This is an extension of the critical path method which focuses on prioritizing and scheduling tasks to remove any process bottlenecks. You can learn more about this approach in our critical path method implementation guide.
Using CCPM, you will need to schedule tasks in accordance with their duration and the availability of resources. After your initial series of assignments, you will add a resource buffer which will indicate when you will start the critical tasks that require more resources. This ensures you will get the materials you need on time.
Before you merge the output of your critical tasks, you will first add feeding buffers. This will allow you to offset delays in case the outputs are not ready at the same time. The last step here is the project buffer which is essentially a safety margin between the completion of the project and the actual deadline. This may be calculated based on estimated time frames as well as the anticipated changes that might affect the completion date.
The Agile project management approach is perhaps one of the most popular and most used methodologies in various industries today. This method was created for flexibility and is best suited for highly collaborative teams that take on projects requiring trial and error.
The Agile method was created in 2001 and has since expanded and branched out into other approaches such as Kanban and Scrum, which we will be discussing later on in this post. Some also use a Gantt chart for agile project management in case of overlapping tasks. The only thing these branches have in common is that all of them must involve the project stakeholder.
So, the question is in the context of agile project management, how do you write a project approach? A basic template for this would be to brainstorm based on client requirements, plan processes, initiate tasks, test the initial output, deploy the product, and get feedback from clients. After which, PM experts will repeat the whole process until the client ends up with the output that they desire.
The Kanban approach is a type of agile project management system developed by Toyota Corporation in the 1940s. It leverages a system of visual cues that allows managers and team members to see the quantity and urgency of tasks that need to be done to accomplish a single project.
Unlike the other options we have on this list, this technique does not require dealing with sprints and milestones. Instead, it focuses more on continuous delivery using a visual approach that gives you a bird’s eye view of your project status. This makes it ideal if you are tackling projects where priorities often fluctuate as it comes with high flexibility while optimizing resources and increasing output.
To start, a good rule of thumb would be to start listing all the tasks you need to do. After which, you need to set up separate columns for your priority tasks, tasks in progress, tasks for review, and completed assignments. As you go along with your daily processes, you will simply keep moving each task to the next column until it is complete.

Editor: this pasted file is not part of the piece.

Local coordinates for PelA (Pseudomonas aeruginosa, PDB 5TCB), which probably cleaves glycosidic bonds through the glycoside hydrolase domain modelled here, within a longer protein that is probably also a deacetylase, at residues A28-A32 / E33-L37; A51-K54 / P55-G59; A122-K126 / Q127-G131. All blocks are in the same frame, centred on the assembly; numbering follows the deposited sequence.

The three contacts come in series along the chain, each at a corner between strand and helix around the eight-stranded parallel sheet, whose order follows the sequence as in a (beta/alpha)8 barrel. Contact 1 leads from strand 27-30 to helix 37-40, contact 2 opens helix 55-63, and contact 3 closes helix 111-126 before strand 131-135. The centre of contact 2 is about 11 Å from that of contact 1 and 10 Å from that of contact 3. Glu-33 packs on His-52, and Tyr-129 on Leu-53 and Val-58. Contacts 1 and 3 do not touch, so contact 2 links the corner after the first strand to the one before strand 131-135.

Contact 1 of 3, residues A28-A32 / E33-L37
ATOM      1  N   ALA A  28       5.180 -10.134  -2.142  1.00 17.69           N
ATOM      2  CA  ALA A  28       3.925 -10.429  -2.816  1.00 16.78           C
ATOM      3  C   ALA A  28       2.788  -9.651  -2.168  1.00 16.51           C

Another agile approach is the Scrum method. This iterative method allows for a more streamlined development of plans, flexible task delegation, and faster production like other agile techniques. However, it sets itself apart because it lets you break down end goals into smaller chunks, making it more ideal for larger and more complex projects.
The only downside to using this framework is that while it focuses on team collaboration, it works on the premise that you have a close-knit team of highly experienced professionals. This is because the Scrum method involves quick decision making that can only be done if all team members are always on the same page when it comes to setting project priorities. Meaning, this is perhaps not the best approach for larger teams.
Should you want to try out this approach, you can start by brainstorming what tasks are needed to be done to accomplish your project. After which, the manager or Scrum master will need to divvy them up into “sprints” or short task cycles that last 1 to 2 weeks. Teams will then queue and carry out the sprints, making sure to review the output and get stakeholder feedback at the end of each cycle.
Not all projects are straightforward. Sometimes, you will need to be open to changes to your workflow or revise major aspects of your processes. However, this doesn’t necessarily mean that you should start over from scratch. At least, not when you opt for an adaptive project framework (APF).
APF is a structured, dynamic approach to project management created by C.S. Holling and Carl J. Walters in the 1970s. It is built to learn from discovery and thrive on change, accommodating process changes and fluctuating client demands. This makes it ideal if you know your end goal but you don’t quite know how to get there.
Keep in mind, however, that this approach involves quite a lot of trial and error. So if you’re dealing with something time-sensitive or you are looking to cut down on project expenses, this might not be the most suitable option for you.
As you can see in the project management approach template provided, you can start by conceptualizing the major aspects of the project. Once you know your goals, you can break down and delegate tasks until you have an initial output. Upon getting the client feedback, you’ll have to go back to the cycle planning stage to carry out the revisions. Project managers will then continue to repeat the process until the client is satisfied with the finished product.
As you have read from our list of project management approach examples, not all methodologies are created equal. Some can be flexible while others can be strict. The point here is that each has its strengths and weaknesses. So, it is best to consider these factors in the planning stage.
So, how do you know which project management approach is right for you? To help you gauge your options, you may want to ask the following questions as you go:
Asking these questions will simplify the process of zeroing in on what approach you should use for your projects. Of course, you don’t have to limit yourself to the approaches we’ve mentioned as there are many others that you can choose from. You can even opt to combine different methods to perfectly match your processes.
Lastly, you might want to consider using a project management software like monday.com to reinforce your approach. This platform consolidates your processes and provides you with comprehensive tools for your operations. To learn more, you may sign up for monday.com free trial here.
In case you want to expand your choices, there are other SaaS products you can select from. You can check out this list of project management tools to help you kickstart your search.